The administration can't have it both ways. If they enforce federal laws that require companies like Target to notify their consumers when personal data is compromised, they must also hold president's Healthcare.gov website to the same standard.
It's bad enough to force Americans to buy a product. It's even worse to endanger their online identity. We must do better for American consumers.
4. Can the budget deficit be controlled only by spending cuts or does the federal government need to raise more revenue? If you favor more revenue, should there be a general tax hike?
Washington doesn't have a revenue problem-it has a spending problem, and both parties are to blame. Americans have no other option than to follow a budget every month, but like a frequent gambler running out his credit line, the federal government spends more than it takes in, and borrows even more to pay its obligations. Our debt $17.6 trillion now exceeds $55,000 per person, plus another $25,000 for those of us who live in Illinois.
I have pushed for serious budget constraint tools, such as "zero-based" and biennial budgeting which frees legislators to eliminate costly and outdated programs through more oversight.
The best way to grow jobs and tax revenue is reducing bloated government and letting people keep more of what they earn. It's the wrong time to raise taxes after the weakest economic recovery since the Great Depression. Instead, intelligent tax reform could fix existing economic distortions while raising overall tax revenue by broadening the base.
The budget proposal the House passed in April outlines meaningful spending cuts while strengthening social safety net programs which are on an unsustainable path. It reduces spending by $5.1 trillion and balances in 10 years, lowers tax rates for individuals, businesses and families, reduces the size of government to 18.9% of GDP by 2017, and offers Medicare beneficiaries a premium support program.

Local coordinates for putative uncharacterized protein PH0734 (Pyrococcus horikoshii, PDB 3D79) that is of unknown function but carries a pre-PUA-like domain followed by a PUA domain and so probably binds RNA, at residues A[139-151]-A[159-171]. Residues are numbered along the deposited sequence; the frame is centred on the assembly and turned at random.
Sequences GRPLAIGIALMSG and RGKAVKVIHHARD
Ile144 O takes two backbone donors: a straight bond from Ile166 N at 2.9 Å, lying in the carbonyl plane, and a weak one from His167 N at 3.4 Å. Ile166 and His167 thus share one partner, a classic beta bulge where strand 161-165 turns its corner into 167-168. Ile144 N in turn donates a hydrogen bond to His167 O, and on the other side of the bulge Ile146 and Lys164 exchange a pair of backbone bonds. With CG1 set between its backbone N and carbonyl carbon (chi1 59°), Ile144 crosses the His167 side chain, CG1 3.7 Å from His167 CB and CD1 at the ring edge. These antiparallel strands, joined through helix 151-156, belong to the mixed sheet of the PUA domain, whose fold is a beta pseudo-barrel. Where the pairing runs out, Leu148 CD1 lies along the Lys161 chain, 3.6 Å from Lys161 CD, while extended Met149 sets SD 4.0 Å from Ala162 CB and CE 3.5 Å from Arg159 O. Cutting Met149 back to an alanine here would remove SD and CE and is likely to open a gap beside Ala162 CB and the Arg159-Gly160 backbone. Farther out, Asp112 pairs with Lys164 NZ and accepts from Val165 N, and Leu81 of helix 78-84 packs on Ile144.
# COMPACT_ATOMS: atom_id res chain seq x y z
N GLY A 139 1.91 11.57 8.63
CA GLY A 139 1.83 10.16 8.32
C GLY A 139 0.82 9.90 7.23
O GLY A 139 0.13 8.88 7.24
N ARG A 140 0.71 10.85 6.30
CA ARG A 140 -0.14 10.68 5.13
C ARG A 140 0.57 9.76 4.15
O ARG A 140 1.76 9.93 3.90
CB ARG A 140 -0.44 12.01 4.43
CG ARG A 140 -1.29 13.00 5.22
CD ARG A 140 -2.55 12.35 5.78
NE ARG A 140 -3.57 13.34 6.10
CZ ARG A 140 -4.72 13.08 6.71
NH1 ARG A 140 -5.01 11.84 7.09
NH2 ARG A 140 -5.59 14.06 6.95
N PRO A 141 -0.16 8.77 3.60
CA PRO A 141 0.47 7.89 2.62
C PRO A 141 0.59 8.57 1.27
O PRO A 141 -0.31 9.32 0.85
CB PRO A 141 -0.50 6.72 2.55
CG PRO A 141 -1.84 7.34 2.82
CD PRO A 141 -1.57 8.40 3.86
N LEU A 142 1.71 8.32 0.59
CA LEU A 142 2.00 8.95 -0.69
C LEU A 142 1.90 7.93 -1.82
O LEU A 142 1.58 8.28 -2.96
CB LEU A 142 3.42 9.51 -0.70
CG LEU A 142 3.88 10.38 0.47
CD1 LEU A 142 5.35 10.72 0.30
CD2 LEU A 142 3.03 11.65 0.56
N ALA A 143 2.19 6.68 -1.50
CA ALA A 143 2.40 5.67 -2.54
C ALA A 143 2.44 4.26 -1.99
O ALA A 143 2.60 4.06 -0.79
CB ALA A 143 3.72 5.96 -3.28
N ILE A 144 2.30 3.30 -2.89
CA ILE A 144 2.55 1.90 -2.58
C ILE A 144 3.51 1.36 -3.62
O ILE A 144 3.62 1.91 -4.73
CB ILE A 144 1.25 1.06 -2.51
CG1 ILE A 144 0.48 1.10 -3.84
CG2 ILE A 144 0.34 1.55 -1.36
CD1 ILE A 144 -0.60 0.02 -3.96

It maintains my promise to preserve Social Security and Medicare for those 55 and older, ensuring they experience no changes or benefits cuts.
5. What are your thoughts on immigration reform?
Our country has always welcomed immigrants in search of better opportunities. My grandfather sailed from Sweden and began his pursuit of the American Dream as a doorman at Marshall Field's in Chicago. The immigration system then was not perfect, but it opened up the way for many who sought a better life in America.
Unfortunately, the current system is so flawed that fixing it requires a careful and measured approach. I believe the Senate bill falls into the same trap of the 1986 bill, throwing money at the problem without actually fixing it.
1. Secure the border by providing our law enforcement forces with officers and the latest technologies available, and a proper biometric entry-exit system.
2. Ensure businesses respect our nation's laws and American workers by using electronic systems to verify legal status of potential hires.
3. Update our visa system to address necessary agricultural and high-skilled workers, and ensure we support the family as the best social safety net. While I cannot accept amnesty as a viable path forward, all undocumented immigrants must get right with the law, admit their guilt, and pay necessary fines and back taxes. We should welcome productive members of society who go through the legal process to obtain proper status.